Rethinking Reclaimed Wood

Even before Chip and Joanna Gaines of HGTV “Fixer Upper” fame popularized shiplap, reclaimed wood was inviting itself into homes of every style. The warmth, rusticity and sense of history of reclaimed boards adds character not just to the interiors of cottages and bungalows, but modern, minimalist dwellings, transitional structures and more.

With an industrial modern “farmhouse” aesthetic all the rage — even just a hint in that direction — reclaimed wood has never felt more at home.

It works especially well to set off areas of a home, signaling comfort and ease. Popular applications include front entry walls and accent walls behind dining tables, staircases, beds and free-standing tubs, as well as the bases of kitchen islands and even doors and fireplace walls, as long as safety is taken into consideration. In moderation, it works well on a vaulted ceiling to make the space seem less cavernous. But if that seems too dark or heavy, beams may provide just the right note of casual charm. To best showcase the wood, keep all of the nearby colors and patterns simple and subdued.

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While it is hard to beat the real thing for authenticity with all of its peeling paint and age marks, there are drawbacks, namely heath concerns like lead in the paint, mold, mildew, volatile organic compounds, insects or insecticide residue, adhesives and other toxic chemicals. To reduce warping and end any insect infestations, lumber that has been guaranteed kiln-dried is highly recommended. If you have located lumber that you want to have kiln-dried, keep in mind that this can be a time-consuming process, taking up to a year for big, thick beams.

To avoid these issues, you might consider the many commercial planks made to look aged and “reclaimed.” Yes, that defeats the purpose of recycling wood from a shipping pallet, barn, boat, shed, mill or commercial structure. However, it may be worth it to get the look and feel without the downside of health risks, in addition to nails, splinters and warping, which creates additional installation headaches.

Many a DIYer has taken on the reclaimed wood accent wall and have both the horror stories and successes to prove it. While a fairly skilled and tenacious weekend warrior can make it happen, if you can afford it, I advise, at the very least, the services of a professional trim carpenter. For starters, all baseboards and door frames will need to be removed and reinstalled, as the wood will add considerable depth to the wall. This means that electrical boxes and the like also need to be moved forward to be flush with the new wall surface.

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It is recommended that any finishing work be done to the planks or boards prior to installation. Then, the boards themselves need to be nailed — or, preferably, attached with trim screws — to studs, which should be marked before beginning. If the first board isn’t on level, the whole wall will appear to slant. If the boards are to run vertically, you will need to first attach furring strips to the wall. Regardless, the planks should be cut to various lengths and installed so that they don’t all end at the same place from row to row creating an unnatural uniformity.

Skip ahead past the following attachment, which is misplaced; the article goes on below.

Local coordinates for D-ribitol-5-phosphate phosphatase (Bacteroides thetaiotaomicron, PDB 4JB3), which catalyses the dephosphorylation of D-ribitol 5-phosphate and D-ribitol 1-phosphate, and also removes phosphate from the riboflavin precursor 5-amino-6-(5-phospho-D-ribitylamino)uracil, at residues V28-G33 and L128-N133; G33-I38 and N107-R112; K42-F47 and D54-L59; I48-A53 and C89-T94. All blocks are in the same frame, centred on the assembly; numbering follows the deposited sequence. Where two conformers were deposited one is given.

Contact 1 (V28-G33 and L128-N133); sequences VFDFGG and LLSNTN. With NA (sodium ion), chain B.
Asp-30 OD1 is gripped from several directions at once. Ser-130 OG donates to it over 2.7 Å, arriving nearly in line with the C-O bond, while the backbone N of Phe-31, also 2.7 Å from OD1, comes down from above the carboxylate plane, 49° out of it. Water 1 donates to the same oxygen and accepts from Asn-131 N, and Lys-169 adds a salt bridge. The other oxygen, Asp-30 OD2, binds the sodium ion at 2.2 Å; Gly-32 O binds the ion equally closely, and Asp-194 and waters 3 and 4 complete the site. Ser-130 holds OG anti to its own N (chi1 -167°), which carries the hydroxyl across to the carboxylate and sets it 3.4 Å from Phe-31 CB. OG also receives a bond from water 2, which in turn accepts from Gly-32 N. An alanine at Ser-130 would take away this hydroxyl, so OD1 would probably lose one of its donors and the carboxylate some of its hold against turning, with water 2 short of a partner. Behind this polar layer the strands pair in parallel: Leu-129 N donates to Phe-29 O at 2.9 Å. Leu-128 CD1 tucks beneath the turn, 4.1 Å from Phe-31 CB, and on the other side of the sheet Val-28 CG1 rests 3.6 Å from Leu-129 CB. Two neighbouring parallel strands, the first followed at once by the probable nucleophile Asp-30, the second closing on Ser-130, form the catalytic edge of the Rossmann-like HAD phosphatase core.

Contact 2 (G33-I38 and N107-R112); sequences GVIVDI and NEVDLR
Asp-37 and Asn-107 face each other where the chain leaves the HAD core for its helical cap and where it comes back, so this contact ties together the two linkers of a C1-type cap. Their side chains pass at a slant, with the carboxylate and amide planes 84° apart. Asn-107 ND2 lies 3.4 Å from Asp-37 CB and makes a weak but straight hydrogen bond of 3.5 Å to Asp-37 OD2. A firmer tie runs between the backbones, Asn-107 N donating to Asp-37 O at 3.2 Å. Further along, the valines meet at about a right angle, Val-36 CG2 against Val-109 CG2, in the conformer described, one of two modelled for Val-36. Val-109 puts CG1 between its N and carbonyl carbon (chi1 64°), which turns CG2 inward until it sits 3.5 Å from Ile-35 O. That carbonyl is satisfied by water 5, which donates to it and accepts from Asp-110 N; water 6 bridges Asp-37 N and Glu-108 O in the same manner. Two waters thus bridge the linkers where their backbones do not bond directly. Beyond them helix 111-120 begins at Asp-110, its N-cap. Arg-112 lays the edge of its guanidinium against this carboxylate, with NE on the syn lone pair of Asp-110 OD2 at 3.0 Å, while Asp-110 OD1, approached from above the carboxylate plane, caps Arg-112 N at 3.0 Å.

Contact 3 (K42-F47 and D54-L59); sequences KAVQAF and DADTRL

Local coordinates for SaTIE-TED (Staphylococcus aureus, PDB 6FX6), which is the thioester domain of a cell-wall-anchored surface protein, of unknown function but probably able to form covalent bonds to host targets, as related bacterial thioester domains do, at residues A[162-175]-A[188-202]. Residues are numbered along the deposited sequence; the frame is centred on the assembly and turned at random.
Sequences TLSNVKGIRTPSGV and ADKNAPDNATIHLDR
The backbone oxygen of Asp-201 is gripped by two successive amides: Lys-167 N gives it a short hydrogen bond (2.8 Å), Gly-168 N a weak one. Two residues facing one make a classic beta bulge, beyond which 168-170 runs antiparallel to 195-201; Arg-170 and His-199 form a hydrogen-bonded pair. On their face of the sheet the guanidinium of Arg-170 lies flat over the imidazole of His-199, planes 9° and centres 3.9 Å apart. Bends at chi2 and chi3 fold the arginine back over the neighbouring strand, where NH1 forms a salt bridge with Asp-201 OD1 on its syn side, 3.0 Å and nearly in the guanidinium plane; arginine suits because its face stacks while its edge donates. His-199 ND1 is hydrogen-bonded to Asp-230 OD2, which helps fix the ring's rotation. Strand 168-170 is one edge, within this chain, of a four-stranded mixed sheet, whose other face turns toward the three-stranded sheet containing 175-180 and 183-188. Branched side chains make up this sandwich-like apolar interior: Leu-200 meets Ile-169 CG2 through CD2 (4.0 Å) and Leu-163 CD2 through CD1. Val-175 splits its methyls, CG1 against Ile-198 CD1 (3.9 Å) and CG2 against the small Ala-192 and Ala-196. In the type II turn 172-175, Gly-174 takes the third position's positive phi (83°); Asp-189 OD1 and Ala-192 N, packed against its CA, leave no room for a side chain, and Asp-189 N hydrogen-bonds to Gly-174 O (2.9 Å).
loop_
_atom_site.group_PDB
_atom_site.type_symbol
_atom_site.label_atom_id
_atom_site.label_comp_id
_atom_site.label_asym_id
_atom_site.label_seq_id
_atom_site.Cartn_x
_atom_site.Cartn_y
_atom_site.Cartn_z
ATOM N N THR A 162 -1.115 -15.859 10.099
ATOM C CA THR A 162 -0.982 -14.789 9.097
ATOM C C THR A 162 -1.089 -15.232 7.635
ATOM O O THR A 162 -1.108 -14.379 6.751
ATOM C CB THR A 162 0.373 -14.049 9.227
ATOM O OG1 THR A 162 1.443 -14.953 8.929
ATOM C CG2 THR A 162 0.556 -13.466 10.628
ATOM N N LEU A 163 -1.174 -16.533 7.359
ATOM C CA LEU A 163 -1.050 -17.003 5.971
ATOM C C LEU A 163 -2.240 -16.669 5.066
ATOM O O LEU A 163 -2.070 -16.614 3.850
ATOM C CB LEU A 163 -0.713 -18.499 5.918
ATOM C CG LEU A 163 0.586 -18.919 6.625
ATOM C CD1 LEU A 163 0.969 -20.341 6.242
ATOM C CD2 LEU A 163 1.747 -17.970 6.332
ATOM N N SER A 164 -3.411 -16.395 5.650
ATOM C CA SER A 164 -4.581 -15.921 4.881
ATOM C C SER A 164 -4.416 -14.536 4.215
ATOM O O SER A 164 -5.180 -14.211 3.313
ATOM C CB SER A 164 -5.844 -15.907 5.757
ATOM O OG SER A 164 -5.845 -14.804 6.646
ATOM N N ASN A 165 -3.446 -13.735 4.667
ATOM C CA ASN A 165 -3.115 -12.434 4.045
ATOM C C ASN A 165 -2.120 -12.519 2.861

The horizontal lengths of the boards should be spaced about the depth of a coin; many people use pennies as spacers. But it is the regretful DIYer who neglects to space boards end to end. Unless you provide room for the boards to expand as the humidity in the room fluctuates, you run the risk of creating a warping issue, which will likely pop boards off the wall. Bringing the boards indoors and letting them acclimate for some 48 hours can help reduce the risk of maddening warping. Then, there is the finishing work of concealing nail holes, caulking at the top and bottom.

While the results are dramatic, as you can see, the process can be time-consuming and frustrating. If I can help you with your reclaimed wood wall — or any other building or remodeling needs — please email me at Chris@vbhomesliving.com.

Chris Ettel is founding partner of VB Homes. He serves on the Tidewater Builders Association board of directors, served as past chairman of the TBA Remodelers Council and is a longtime board member.

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As we think about cleaning up our act a bit in 2019, let’s turn to laundry rooms

When a new year dawns, many of us are thinking about how to do things better, how to manage various aspects of our lives in a more efficient way that brings more pleasure or at least less stress. As many of us think about cleaning up our act a bit in 2019, my thoughts turn to laundry rooms.

Doing laundry isn’t everyone’s first choice of activities, but if the space where we do it is appealing, the work becomes less of a chore.

Let’s start with the room itself. First off, it doesn’t necessarily have to be a room. It might be a corner of your garage, a hall closet or an area within a bathroom, bedroom, mudroom, craft room or pantry. Ideally, though, you don’t want your laundry space located where other activities will intrude and it difficult to accomplish the work: sorting, washing, drying, hanging, ironing and folding. And, even though today’s machines are far quieter than in the past, there is some noise and it’s best if the hum and rumble doesn’t negatively impact adjacent spaces.